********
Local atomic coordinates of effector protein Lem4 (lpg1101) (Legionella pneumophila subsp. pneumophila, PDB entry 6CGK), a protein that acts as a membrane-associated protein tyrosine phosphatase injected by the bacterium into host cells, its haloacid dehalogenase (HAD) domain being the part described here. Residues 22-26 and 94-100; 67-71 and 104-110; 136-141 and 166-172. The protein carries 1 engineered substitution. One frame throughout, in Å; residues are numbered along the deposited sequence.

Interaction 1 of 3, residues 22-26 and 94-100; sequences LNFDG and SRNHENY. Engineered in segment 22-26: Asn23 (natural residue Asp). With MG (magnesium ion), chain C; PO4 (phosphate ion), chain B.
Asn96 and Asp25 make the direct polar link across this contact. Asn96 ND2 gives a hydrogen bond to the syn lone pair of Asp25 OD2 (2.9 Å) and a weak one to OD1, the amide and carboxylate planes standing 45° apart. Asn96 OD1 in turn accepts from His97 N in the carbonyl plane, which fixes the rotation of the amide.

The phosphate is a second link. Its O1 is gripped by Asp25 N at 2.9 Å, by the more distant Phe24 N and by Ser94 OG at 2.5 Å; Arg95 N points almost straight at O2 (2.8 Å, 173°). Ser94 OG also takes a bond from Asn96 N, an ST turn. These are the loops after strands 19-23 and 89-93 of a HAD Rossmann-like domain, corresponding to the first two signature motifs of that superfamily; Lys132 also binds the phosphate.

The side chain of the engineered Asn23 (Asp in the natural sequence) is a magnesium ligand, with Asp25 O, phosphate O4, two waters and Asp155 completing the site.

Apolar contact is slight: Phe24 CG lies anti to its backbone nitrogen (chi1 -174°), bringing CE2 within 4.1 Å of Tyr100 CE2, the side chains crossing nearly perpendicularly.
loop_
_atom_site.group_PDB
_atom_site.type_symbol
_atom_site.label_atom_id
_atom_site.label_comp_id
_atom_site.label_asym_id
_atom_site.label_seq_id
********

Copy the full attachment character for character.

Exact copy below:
Local atomic coordinates of effector protein Lem4 (lpg1101) (Legionella pneumophila subsp. pneumophila, PDB entry 6CGK), a protein that acts as a membrane-associated protein tyrosine phosphatase injected by the bacterium into host cells, its haloacid dehalogenase (HAD) domain being the part described here. Residues 22-26 and 94-100; 67-71 and 104-110; 136-141 and 166-172. The protein carries 1 engineered substitution. One frame throughout, in Å; residues are numbered along the deposited sequence.

Interaction 1 of 3, residues 22-26 and 94-100; sequences LNFDG and SRNHENY. Engineered in segment 22-26: Asn23 (natural residue Asp). With MG (magnesium ion), chain C; PO4 (phosphate ion), chain B.
Asn96 and Asp25 make the direct polar link across this contact. Asn96 ND2 gives a hydrogen bond to the syn lone pair of Asp25 OD2 (2.9 Å) and a weak one to OD1, the amide and carboxylate planes standing 45° apart. Asn96 OD1 in turn accepts from His97 N in the carbonyl plane, which fixes the rotation of the amide.

The phosphate is a second link. Its O1 is gripped by Asp25 N at 2.9 Å, by the more distant Phe24 N and by Ser94 OG at 2.5 Å; Arg95 N points almost straight at O2 (2.8 Å, 173°). Ser94 OG also takes a bond from Asn96 N, an ST turn. These are the loops after strands 19-23 and 89-93 of a HAD Rossmann-like domain, corresponding to the first two signature motifs of that superfamily; Lys132 also binds the phosphate.

The side chain of the engineered Asn23 (Asp in the natural sequence) is a magnesium ligand, with Asp25 O, phosphate O4, two waters and Asp155 completing the site.

Apolar contact is slight: Phe24 CG lies anti to its backbone nitrogen (chi1 -174°), bringing CE2 within 4.1 Å of Tyr100 CE2, the side chains crossing nearly perpendicularly.
loop_
_atom_site.group_PDB
_atom_site.type_symbol
_atom_site.label_atom_id
_atom_site.label_comp_id
_atom_site.label_asym_id
_atom_site.label_seq_id